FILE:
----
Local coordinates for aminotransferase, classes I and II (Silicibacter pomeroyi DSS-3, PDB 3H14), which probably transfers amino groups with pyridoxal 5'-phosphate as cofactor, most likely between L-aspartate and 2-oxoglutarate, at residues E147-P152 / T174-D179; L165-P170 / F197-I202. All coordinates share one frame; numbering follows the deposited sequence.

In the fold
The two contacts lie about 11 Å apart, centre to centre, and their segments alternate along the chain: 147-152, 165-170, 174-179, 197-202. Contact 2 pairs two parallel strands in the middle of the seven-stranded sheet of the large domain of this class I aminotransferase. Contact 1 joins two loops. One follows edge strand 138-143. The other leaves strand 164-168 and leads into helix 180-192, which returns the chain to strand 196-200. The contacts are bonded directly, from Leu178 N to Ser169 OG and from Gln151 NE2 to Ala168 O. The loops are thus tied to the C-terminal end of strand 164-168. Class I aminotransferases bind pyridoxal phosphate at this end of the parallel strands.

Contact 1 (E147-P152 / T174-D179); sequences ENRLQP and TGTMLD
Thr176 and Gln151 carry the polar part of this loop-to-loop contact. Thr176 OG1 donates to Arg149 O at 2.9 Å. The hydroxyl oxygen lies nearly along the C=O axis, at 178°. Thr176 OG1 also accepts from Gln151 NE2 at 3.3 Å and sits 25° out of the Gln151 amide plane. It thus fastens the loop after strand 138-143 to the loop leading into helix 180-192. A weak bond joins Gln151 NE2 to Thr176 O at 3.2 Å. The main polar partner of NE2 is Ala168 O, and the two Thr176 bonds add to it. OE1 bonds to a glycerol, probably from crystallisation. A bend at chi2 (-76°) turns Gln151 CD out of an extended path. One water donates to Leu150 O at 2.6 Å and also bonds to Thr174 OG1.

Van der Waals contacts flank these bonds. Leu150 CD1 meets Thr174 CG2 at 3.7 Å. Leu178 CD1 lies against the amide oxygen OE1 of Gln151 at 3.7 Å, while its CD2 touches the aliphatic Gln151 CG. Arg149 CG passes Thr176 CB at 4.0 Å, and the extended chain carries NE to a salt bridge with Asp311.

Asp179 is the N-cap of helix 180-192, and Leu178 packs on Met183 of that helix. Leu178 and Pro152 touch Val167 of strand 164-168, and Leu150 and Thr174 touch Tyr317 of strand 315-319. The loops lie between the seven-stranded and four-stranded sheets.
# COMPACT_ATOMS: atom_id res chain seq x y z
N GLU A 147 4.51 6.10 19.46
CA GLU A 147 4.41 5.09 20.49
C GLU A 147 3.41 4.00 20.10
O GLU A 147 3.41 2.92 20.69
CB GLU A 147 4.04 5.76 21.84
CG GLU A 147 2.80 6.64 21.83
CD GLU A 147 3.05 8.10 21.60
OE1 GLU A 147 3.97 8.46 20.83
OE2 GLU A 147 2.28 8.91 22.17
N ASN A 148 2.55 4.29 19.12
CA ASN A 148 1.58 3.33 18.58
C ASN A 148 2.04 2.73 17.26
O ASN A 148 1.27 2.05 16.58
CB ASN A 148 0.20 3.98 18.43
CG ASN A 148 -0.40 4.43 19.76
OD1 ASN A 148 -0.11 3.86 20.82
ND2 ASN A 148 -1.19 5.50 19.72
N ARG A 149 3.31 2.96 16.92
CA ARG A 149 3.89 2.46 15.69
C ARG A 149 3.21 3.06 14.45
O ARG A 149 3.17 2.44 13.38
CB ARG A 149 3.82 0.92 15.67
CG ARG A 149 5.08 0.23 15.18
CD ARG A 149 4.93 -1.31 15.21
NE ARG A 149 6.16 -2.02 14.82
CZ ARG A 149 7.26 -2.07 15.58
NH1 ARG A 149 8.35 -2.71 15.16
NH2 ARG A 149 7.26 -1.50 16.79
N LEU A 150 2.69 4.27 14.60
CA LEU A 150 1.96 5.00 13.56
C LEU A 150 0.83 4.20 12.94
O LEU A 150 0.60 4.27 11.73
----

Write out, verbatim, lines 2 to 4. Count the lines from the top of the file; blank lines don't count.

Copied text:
In the fold
The two contacts lie about 11 Å apart, centre to centre, and their segments alternate along the chain: 147-152, 165-170, 174-179, 197-202. Contact 2 pairs two parallel strands in the middle of the seven-stranded sheet of the large domain of this class I aminotransferase. Contact 1 joins two loops. One follows edge strand 138-143. The other leaves strand 164-168 and leads into helix 180-192, which returns the chain to strand 196-200. The contacts are bonded directly, from Leu178 N to Ser169 OG and from Gln151 NE2 to Ala168 O. The loops are thus tied to the C-terminal end of strand 164-168. Class I aminotransferases bind pyridoxal phosphate at this end of the parallel strands.

Contact 1 (E147-P152 / T174-D179); sequences ENRLQP and TGTMLD